-Filed by UN, EU and Human Rights Desk, DIIR, CTA
Dharamsala: His Holiness the 14th Dalai Lama recently concluded teachings at Bodh Gaya, Bihar, the place where Gautama Buddha attained enlightenment. Attending the annual teachings and prayers conferred by His Holiness has almost become an intrinsic part of an individual Tibetan’s annual religious sojourn. Tibetans all over the world try to attend the same. But this has become perilous to Tibetans in Tibet under Chinese occupation.
At the recently concluded teachings, barely 100 Tibetans from Tibet were able to attend as reported by mainstream Tibetan media. This is mainly due to the severe restrictions on passport imposed by the Chinese authorities. In January, 2017, His Holiness the 14th Dalai Lama conferred the Kalachakra teachings and many Tibetans from Tibet had travelled to Bodh Gaya to receive the initiations. However, China threatened them of dire consequences if they attended the prayers. Upon return their passports were confiscated and never returned. Similarly, in January last year, Chinese authorities issued public order banning Tibetans from Tibet from attending the teachings and ordered them to return to Tibet immediately. Upon return, their passports were confiscated and torn.
When Tibetans in Tibet apply for passports, they are subjected to discriminatory practices targeted to discourage Tibetans from applying. China has been adopting a two-track passport policy at the detriment of Tibetans. The Human Rights Watch had exposed the existence of such discriminatory passport system way back in 2015 where Tibetans are subjected to slow-track passport system. In the guise of issuing new epassports, the passports of Tibetans were confiscated and were then subjected to arduous application process making it almost impossible to get a new passport.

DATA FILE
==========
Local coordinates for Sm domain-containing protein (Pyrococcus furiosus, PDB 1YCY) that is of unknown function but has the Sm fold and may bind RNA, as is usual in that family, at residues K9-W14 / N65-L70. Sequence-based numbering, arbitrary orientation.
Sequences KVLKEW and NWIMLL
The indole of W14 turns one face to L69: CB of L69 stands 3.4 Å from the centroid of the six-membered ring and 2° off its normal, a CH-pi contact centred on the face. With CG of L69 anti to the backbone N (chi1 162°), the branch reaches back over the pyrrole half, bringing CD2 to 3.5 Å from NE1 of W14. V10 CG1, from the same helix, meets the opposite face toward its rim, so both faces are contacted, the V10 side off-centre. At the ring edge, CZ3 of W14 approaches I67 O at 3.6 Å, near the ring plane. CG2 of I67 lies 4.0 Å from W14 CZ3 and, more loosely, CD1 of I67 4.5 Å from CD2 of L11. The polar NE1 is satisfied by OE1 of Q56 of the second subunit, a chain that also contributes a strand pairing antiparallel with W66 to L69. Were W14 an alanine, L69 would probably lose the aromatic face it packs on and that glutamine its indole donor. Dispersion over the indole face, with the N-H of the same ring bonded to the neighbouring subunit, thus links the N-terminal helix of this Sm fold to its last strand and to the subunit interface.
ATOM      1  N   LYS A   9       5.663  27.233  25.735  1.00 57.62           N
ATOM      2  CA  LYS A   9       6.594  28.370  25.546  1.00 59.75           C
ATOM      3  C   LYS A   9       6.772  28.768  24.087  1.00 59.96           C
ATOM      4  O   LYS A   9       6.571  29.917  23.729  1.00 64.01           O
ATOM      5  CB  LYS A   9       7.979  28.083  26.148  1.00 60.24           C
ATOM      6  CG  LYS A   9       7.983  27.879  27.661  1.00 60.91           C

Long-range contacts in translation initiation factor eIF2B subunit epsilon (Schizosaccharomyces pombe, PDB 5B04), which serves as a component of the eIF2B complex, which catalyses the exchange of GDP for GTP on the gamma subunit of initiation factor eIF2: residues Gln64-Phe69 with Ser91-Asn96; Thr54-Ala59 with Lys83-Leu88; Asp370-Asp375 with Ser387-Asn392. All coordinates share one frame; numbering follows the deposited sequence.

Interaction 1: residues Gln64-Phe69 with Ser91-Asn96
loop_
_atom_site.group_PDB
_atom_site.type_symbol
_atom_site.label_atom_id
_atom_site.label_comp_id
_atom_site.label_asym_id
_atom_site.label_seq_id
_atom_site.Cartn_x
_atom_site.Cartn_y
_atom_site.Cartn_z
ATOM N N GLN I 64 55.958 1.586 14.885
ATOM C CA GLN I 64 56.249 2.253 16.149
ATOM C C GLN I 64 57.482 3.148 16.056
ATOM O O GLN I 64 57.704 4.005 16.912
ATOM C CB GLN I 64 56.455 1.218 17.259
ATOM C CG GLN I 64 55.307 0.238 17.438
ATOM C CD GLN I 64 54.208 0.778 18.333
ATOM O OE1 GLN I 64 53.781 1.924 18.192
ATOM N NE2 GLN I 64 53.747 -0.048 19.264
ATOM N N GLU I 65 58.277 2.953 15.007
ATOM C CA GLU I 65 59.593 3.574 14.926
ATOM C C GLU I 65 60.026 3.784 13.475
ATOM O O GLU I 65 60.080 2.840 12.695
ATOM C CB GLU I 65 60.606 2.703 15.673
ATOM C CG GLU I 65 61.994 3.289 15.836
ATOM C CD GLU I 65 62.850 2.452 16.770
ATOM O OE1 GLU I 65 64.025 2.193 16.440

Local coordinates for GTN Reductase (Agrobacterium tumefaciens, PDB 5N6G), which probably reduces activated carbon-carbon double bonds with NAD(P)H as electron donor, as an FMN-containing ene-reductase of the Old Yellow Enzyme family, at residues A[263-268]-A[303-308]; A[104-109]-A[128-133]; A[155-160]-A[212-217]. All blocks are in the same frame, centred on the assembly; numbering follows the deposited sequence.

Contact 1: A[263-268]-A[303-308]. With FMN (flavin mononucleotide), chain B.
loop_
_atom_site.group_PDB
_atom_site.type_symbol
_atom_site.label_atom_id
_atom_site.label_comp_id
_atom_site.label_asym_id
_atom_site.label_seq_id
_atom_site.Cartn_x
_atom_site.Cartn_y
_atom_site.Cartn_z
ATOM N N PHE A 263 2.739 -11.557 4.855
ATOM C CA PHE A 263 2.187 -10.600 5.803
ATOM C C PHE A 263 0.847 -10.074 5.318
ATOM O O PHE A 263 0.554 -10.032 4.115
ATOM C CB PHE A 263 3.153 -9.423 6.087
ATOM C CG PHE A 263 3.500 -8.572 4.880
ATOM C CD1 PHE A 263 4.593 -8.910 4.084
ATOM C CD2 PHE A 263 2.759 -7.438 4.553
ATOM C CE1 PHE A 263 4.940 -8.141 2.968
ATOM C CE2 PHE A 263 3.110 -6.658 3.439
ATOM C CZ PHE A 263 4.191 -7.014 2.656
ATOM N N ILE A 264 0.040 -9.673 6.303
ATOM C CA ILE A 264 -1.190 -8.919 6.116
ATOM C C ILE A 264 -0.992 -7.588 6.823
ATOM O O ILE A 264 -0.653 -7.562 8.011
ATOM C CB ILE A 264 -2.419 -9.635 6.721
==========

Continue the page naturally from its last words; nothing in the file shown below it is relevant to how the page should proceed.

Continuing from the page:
In August last year a group of UN Experts expressed “serious concern over the policies and legislation of the two-track passport system specifically targeting and discriminating against members of the Tibetan minority” and sought information from the Chinese Government on this. The UN Committee on Elimination of Racial Discrimination in its report released in the same month after reviewing China, highlighted the “almost banning of issuance of passports to Tibetans for foreign travel” and recommended China to “revise regulations revise its regulations and practices to ensure non-discriminatory determinations on passport applications and freedom of movement for Tibetans within and beyond TAR and abroad.” Even during the third cycle of Universal Periodic Review of China by the Human Rights Council the Member States called on China to cease restrictions on Tibetans’ freedom of movement.
“Despite the international pressure, China continues to restrict Tibetans’ movement, especially of their foreign travel. The denial of issuance and reissuance of passports for Tibetans has curtailed them from undertaking pilgrimage to holy Buddhist sites and attend the teachings of His Holiness the Dalai Lama. While China continues to brazenly disregard international norms and UN recommendations, it becomes incumbent on UN member states to further engage with China and ensure that they uphold their commitments,” said Thinley Chukki, of UN and Human Rights Desk of Department of information and International Relations (DIIR), of Central Tibetan Administration.